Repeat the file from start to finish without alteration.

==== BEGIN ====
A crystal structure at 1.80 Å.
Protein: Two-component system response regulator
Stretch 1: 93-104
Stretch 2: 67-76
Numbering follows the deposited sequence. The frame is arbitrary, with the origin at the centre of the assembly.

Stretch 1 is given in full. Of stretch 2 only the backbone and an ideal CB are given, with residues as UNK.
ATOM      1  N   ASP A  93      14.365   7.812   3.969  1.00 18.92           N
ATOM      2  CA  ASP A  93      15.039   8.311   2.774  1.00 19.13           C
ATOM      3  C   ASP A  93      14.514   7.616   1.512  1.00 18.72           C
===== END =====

A crystal structure at 1.80 Å.
Protein: Two-component system response regulator
Stretch 1: 93-104
Stretch 2: 67-76
Numbering follows the deposited sequence. The frame is arbitrary, with the origin at the centre of the assembly.

Stretch 1 is given in full. Of stretch 2 only the backbone and an ideal CB are given, with residues as UNK.
ATOM      1  N   ASP A  93      14.365   7.812   3.969  1.00 18.92           N
ATOM      2  CA  ASP A  93      15.039   8.311   2.774  1.00 19.13           C
ATOM      3  C   ASP A  93      14.514   7.616   1.512  1.00 18.72           C